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ONT Oxford Nanopore Technologies Plc

-1.00 (-0.94%)
12 Jul 2024 - Closed
Delayed by 15 minutes
Share Name Share Symbol Market Type Share ISIN Share Description
Oxford Nanopore Technologies Plc LSE:ONT London Ordinary Share GB00BP6S8Z30 ORD GBP0.0001
  Price Change % Change Share Price Bid Price Offer Price High Price Low Price Open Price Shares Traded Last Trade
  -1.00 -0.94% 105.00 105.70 106.00 108.00 102.90 105.00 1,180,152 16:35:22
Industry Sector Turnover Profit EPS - Basic PE Ratio Market Cap
Coml Physical, Biologcl Resh 169.67M -154.51M -0.1768 -6.01 926.3M
Oxford Nanopore Technologies Plc is listed in the Coml Physical, Biologcl Resh sector of the London Stock Exchange with ticker ONT. The last closing price for Oxford Nanopore Technolo... was 106p. Over the last year, Oxford Nanopore Technolo... shares have traded in a share price range of 86.00p to 279.00p.

Oxford Nanopore Technolo... currently has 873,871,414 shares in issue. The market capitalisation of Oxford Nanopore Technolo... is £926.30 million. Oxford Nanopore Technolo... has a price to earnings ratio (PE ratio) of -6.01.

Oxford Nanopore Technolo... Share Discussion Threads

Showing 3101 to 3122 of 3300 messages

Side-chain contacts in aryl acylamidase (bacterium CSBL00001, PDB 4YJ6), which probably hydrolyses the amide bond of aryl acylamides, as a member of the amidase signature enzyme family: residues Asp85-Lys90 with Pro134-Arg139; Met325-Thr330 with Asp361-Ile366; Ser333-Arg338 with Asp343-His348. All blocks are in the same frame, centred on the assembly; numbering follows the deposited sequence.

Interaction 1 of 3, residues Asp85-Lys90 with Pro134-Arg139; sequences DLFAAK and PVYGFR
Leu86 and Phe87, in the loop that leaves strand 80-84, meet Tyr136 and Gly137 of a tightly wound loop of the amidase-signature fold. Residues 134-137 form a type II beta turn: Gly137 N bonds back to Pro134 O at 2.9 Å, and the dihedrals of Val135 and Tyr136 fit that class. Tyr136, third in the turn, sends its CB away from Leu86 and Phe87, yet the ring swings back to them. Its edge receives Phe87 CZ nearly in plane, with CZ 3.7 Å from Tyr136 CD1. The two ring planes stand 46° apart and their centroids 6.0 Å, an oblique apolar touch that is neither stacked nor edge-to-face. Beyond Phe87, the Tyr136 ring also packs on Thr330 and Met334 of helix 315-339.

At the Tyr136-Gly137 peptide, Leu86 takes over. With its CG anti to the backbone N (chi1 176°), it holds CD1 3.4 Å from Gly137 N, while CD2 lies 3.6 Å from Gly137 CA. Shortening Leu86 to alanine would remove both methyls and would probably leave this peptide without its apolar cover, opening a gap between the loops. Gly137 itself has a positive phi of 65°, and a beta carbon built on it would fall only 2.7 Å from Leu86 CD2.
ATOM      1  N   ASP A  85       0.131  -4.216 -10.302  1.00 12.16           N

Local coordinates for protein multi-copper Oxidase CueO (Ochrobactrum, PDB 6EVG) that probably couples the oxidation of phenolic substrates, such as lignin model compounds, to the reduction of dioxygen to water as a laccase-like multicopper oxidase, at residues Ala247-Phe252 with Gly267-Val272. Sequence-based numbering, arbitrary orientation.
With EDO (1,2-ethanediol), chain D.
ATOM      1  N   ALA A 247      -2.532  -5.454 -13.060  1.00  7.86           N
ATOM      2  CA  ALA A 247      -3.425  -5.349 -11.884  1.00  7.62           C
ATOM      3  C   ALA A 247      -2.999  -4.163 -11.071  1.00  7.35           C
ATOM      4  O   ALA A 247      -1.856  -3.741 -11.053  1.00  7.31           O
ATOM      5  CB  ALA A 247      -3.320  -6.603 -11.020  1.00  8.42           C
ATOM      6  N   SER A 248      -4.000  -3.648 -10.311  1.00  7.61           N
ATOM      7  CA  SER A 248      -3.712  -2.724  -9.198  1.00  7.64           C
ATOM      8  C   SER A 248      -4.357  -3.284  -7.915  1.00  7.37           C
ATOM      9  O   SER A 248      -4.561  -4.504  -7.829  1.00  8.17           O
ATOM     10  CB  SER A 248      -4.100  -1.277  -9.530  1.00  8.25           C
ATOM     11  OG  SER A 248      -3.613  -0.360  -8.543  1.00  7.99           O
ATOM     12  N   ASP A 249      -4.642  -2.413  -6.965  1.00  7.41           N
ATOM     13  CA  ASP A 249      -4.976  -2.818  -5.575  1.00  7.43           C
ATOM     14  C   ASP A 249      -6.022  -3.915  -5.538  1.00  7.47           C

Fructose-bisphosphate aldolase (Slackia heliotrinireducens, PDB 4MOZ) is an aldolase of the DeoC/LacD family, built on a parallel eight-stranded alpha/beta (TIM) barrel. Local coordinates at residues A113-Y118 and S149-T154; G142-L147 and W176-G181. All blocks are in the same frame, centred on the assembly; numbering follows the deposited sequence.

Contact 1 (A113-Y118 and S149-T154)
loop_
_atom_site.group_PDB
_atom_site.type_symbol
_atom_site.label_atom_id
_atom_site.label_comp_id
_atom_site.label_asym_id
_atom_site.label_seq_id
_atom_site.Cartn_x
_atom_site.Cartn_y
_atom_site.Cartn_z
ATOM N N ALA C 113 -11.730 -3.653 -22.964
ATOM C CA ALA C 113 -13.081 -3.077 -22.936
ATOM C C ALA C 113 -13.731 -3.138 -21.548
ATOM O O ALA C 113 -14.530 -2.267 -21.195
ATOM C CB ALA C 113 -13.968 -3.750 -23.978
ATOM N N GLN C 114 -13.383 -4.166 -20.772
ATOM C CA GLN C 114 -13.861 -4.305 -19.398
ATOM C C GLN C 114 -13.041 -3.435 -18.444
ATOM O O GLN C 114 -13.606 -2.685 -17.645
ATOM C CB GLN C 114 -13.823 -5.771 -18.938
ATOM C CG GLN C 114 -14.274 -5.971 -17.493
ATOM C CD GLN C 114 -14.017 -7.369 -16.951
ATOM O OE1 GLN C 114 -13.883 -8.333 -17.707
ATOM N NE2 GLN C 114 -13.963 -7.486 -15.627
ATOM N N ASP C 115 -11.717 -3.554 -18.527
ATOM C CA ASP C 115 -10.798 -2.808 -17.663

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I don't see the need to rush. Traders might be OK but non-traders better off waiting for confirmation that a turn-around is taking hold and in the meantime sit it out. Some have probably been slaughtered here. Who can guarantee the date of a longer term price reversal? First people are stripped of their capital, next they are made to wait for who knows how long for any signs of hope. Both phases are unpleasant. Taking part is not compulsory.
I hope noone sold today... Looks like an attack on the share price has been thwarted. Same again tomorrow? Or will we have new holders on board.
If it can't be pushed below 90p, then £1 is the next obvious threshold. I imagine there will be quite a few new conviction buyers here.

Thanks guys. All grist to the mill.
15.39. Looks like a battle of the Alamo down here.
Better put on my David Crocket hat.

H2 of this year is when i think the turn-around will happen and the path to profitability will become clearer until then i'll keep avaraging down, ONT reminds me of PLTR 2 years ago, great tech but the market had no confidence on future growth and managment and we know how that turned out.
There are no declared positions above the 0.5% threshold right now, although JP Morgan went above that level back in Jan & Millenium were short above that level for a while in 2022. As I said on the KWS board last week, the LSE short reporting disclosures are a disgrace and unfit for purpose vs other global exchanges (NASDAQ & TSX have twice monthly cumulative reporting, ASX daily cumulative). My guess would be that cumulative short positions in ONT are ~5% of share capital (Pacbio was 19% at 28/03). It could be significantly higher, but volume hasn't really been sufficient for that & GIC Private (the Singapore sovereign wealth fund) have been heavy sellers.